Ousted South Korean leader Park Geun-hye faced criticism on Monday over a defiant vow that the truth of her impeachment would be revealed, with the main opposition party urging prosecutors to investigate her quickly.
The Constitutional Court dismissed Park from office on Friday when it upheld a parliamentary impeachment vote over an influence-peddling scandal that has shaken the political and business elite. Park has denied any wrongdoing.
Park left the Blue House presidential palace in Seoul on Sunday evening to return to her private home in the city as an ordinary citizen, stripped of her presidential immunity that has shielded her from prosecution.
“Even at the moment she left, she refused to say a word to repent in front of the people, but said such and such about truth and declared nothing but disobedience,” Choo Mi-ae, head of the biggest opposition party, the Democratic Party, told a meeting on Monday.
Park has not commented publicly since the court ruling, but a spokesman read out a statement from her after she returned to her home in the upmarket Gangnam district, in which she expressed regret at not being able to complete her term.
“It will take time, but I believe the truth will be revealed,” Park said through the spokesman.
Many South Koreans have interpreted that as a protest against the Constitutional Court’s ruling.
“It was very shocking and regrettable,” said Yoo Seong-min, a presidential candidate from the small, right-wing Bareun Party.
“Protesting the constitutional court’s decision is a betrayal of the people and betrayal of the constitution.”
South Korean shares rose to a more than 20-month intraday high on Monday as sentiment improved on hopes Park’s dismissal would end uncertainty. The won rose about one percent.
Moody’s Investors Service said Park’s impeachment was “credit positive” as it would allow a new president to focus on reforms to address “structural economic challenges amid growing domestic and external headwinds to growth”.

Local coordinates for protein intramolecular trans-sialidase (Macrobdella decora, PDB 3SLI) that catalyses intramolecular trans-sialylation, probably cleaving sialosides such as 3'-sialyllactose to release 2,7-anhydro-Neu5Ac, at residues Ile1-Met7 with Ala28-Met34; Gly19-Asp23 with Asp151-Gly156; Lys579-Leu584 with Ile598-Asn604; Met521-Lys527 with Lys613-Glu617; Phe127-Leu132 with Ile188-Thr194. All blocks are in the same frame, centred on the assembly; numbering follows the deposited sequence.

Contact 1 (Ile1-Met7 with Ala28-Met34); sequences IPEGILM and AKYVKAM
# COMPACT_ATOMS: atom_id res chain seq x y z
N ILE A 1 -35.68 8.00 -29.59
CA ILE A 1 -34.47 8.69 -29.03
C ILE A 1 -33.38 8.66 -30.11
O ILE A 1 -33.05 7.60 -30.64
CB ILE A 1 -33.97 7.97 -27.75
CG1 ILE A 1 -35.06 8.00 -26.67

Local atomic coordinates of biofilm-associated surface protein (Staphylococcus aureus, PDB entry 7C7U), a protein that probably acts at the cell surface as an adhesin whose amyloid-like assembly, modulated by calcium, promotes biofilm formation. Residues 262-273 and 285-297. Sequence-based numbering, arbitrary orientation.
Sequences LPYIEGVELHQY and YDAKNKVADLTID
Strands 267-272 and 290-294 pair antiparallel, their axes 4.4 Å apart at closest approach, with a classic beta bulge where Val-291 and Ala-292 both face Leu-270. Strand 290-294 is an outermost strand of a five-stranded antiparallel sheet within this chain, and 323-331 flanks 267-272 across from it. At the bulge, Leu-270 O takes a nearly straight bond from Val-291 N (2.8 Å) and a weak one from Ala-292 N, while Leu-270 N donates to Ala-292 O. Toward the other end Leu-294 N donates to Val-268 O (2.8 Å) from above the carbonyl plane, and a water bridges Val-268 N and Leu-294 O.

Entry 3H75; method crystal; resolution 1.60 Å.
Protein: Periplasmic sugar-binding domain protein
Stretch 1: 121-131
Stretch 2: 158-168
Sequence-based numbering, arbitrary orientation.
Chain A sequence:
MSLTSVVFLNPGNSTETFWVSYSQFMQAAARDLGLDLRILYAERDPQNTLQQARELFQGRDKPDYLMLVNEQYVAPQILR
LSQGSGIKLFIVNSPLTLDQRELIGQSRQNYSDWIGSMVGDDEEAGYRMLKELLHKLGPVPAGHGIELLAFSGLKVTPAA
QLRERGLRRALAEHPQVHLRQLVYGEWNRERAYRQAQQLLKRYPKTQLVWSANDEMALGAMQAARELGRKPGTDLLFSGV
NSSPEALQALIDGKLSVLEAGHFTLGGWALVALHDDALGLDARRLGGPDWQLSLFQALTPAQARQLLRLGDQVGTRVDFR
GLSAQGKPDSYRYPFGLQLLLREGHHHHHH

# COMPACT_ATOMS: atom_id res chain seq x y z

The impeachment has exposed divisions in a society in which politics is still partly framed by Cold War rivalry.
Park’s mostly liberal opponents gathered for rallies every weekend for months, while her conservative supporters also held demonstrations nearby.
While no serious clashes between the two sides have erupted, three Park supporters died after angry clashes with police outside the court on Friday. Two were believed to have suffered heart attacks and the third died in an accident.
Dozens of Park’s supporters milled about on the street outside her home on Monday, most carrying pictures of her or national flags. Police also patrolled the area.
The Democratic Party’s Choo said Park should be treated as a suspect and cooperate with any investigation.
“Prosecutors must find the truth and punish any crime through their swift and thorough investigation,” Choo said.
Prosecutors accused Park of colluding with a friend, Choi Soon-sil, to pressure big businesses into contributing to foundations set up to support her policy and allowing her to exert influence on state affairs.
Park and Choi both denied wrongdoing and Park declined to answer prosecutors’ questions.
Park, 65, is South Korea’s first democratically elected leader to be forced from office.
A snap presidential election will be held by May 9. Moon Jae-in of the Democratic Party is favorite in opinion polls.
Park’s dismissal followed months of political paralysis and turmoil over the scandal that also landed the head of the Samsung conglomerate in jail and facing trial.
The crisis has coincided with rising tension with North Korea and anger from China over the deployment in South Korea of a U.S. missile-defense system.
Parliament set up a team of special prosecutors to investigate the scandal but its mandate has expired and the case has been handed over to regular state prosecutors.
The Seoul Central District Prosecutors’ Office was not available for comment but media said prosecutors were considering summoning Park as early as this week.